11. Not entirely true. It's splitting hairs but knowing the details just enhances understanding of the subject.

    If just having the saddles placed 34" from the nut were all that was needed, we wouldn't need adjustable saddles on our bridges. The problem is that different strings, gauges, compositions, and favorite setups all have small effects on intonation. For instance, we increase tension when we fret a note and that fact has to be worked into the adjustment for intonation to work right. All of these factors add up to there usually being a measureable difference between the mathematic scale and the actual scale when intoned.
     
  12. HamOnTheCob

    HamOnTheCob Jacob Moore Supporting Member

    Nov 21, 2004
    Cambridge, Ohio, USA
    Endorsing Artist for Warwick Basses, Mesa Engineering, Joyo Technology, Dr. J Pedals, and Levy's Leathers
    There is one instance where moving the bridge, etc would be perfectly fine, though, and that would be in the case of using an unlined fretless neck. Obviously, the intonation in this case would be up to the player's skill level, and the scale wouldn't matter one way or the other.
     
  13. teej

    teej

    Aug 19, 2004
    Sheffield, AL 35660
    It would just be a matter of getting used to the new fret (or lack there of) positions.
     
  14. HamOnTheCob

    HamOnTheCob Jacob Moore Supporting Member

    Nov 21, 2004
    Cambridge, Ohio, USA
    Endorsing Artist for Warwick Basses, Mesa Engineering, Joyo Technology, Dr. J Pedals, and Levy's Leathers
    Right. :)
     
  15. lilvampboyx

    lilvampboyx

    Sep 1, 2005
    you save me A ****UP Because i was planning to move my bridge up towards the end too....becasue most basses i see have the bridge towards the end and mines is farther up i have like 4 inches of space between the end of my body and my bridge...thanks...i was going for a growly\trebely tone and moving my brige will totally do the oppisite thanks....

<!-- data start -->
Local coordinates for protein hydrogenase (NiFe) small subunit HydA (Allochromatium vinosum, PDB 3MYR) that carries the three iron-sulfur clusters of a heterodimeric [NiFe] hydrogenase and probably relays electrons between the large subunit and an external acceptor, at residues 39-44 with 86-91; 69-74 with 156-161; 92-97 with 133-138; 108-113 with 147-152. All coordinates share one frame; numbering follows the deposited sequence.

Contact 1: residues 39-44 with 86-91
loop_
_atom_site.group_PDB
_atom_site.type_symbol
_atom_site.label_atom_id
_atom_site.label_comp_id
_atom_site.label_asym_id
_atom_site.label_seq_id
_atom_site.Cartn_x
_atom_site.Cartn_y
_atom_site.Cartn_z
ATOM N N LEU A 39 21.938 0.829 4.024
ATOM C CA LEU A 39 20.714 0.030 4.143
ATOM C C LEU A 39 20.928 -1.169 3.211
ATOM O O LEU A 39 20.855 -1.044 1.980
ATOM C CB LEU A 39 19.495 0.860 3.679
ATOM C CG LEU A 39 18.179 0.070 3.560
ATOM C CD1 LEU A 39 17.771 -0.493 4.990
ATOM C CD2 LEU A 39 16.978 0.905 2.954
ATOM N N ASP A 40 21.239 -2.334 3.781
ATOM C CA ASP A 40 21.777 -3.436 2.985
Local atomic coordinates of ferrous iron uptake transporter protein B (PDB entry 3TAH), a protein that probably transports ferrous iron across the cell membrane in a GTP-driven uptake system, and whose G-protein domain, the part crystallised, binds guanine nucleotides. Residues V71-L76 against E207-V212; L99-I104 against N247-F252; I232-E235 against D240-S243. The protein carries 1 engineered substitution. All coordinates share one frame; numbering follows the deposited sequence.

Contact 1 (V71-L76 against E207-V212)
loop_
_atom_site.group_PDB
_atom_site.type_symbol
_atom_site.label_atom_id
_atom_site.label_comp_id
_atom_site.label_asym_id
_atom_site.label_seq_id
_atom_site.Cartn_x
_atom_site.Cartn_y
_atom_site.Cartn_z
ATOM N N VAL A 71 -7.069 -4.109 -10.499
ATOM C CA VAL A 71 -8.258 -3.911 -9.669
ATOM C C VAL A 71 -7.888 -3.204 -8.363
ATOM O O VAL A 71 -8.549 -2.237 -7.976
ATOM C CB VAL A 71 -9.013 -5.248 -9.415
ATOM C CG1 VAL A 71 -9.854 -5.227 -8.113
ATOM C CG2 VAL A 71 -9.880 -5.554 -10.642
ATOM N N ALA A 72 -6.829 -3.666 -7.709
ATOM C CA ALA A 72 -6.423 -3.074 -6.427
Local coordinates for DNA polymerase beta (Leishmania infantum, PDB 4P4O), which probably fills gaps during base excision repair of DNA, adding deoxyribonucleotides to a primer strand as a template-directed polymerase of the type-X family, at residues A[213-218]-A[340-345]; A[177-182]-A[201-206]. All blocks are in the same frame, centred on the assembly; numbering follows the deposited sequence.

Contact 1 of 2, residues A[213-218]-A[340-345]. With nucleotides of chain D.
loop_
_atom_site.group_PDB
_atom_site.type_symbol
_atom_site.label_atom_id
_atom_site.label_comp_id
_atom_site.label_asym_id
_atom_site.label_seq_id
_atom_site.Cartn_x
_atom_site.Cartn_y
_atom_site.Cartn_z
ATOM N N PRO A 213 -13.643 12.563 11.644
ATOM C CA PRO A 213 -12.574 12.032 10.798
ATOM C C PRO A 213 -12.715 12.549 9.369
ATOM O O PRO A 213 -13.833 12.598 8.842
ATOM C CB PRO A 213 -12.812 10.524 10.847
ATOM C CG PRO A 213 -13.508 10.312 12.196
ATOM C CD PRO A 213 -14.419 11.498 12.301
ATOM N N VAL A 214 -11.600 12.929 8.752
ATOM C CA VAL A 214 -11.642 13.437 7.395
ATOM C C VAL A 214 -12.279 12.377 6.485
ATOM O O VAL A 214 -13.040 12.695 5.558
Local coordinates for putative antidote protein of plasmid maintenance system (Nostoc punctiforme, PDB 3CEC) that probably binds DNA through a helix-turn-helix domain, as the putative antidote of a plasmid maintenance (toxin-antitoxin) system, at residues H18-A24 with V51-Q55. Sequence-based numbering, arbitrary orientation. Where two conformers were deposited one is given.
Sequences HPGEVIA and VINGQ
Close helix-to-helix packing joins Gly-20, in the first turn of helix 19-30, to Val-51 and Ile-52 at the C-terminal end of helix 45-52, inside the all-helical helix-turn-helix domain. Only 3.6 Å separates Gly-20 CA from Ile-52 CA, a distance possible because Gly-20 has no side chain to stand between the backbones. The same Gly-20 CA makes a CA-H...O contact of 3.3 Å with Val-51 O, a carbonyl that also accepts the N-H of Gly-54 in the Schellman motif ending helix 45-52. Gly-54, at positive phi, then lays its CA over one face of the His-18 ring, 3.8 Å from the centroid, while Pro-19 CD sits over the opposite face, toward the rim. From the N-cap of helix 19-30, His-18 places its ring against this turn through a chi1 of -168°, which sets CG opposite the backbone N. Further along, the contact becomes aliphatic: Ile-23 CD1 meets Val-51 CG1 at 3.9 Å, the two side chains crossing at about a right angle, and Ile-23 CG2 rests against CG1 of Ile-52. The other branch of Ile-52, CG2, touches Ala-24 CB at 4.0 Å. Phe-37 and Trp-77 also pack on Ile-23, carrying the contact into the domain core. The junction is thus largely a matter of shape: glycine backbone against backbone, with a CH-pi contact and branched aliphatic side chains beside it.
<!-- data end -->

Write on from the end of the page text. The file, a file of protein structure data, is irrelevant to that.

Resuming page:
16. MPU

    MPU

    Sep 21, 2004
    Valkeala Finland
    TJ: You are thinking the same I'm doing at the time. I bought a semi-acoustic body from ebay, filled the extra pickup and pot holes, routed a new pu hole and neck pocket and made a 30,25" scale mahogany neck. I took all the clear coat and old stain off, now I'm about to glue the neck on it's place and starting to finish the bass. So far I like the look of the bass a lot. I'm planning to stain the back and sides to dark mahogany and paint the top gold like on gold top Gibsons. I have Allparts Gibson 3-point bridge and DiMarzio Model One pickup on P-bass position.
    Marko
     
  17. Marko, the gold on the goldtops isn't paint. It's some sort of proprietary process that uses a gold toned powder and is so special that there are only a handful of folks in the country that even know how it's done, much less able to do it. So, if you want to approximate it, you might try looking into some of the automotive metallics that have some high quantities of metalflake in them OR go over on the MIMF and search the archives where there are several discussions about trying to do that finish. Good Luck.

    BTW, I saw your conversion. That's going to be a nice instrument. I applaud your vision.
     
  18. pilotjones

    pilotjones Supporting Member

    Nov 8, 2001
    US-NY-NYC
    If you go to reranch.com, products tab, scroll down to "gold top gold," they claim, "Original Gold Top powder as first used by Gibson in 1952 for the Les Paul model is actually a fine bronze powder. Bronze powder, as opposed to a mica powder, will show a slight green iridescence as do original Les Pauls they are when viewed at an angle. The supplier of our powder is also the bronze powder supplier to Gibson."
     
  19. OK, they are going to sell you the mojo, but are they going to show you how to apply it? hmmm? :eyebrow: :D
     
  20. nateo

    nateo Schubie Fan #1

    Mar 2, 2003
    Ottawa, Ontario
    The Re-Ranch seems to be chock full of answers to the "how to apply it" question, actually. Of course, being a bit of a troublemaker, I mostly just keep trying things until it works out. Apparently I'm not much good with specific instructions.

    -Nate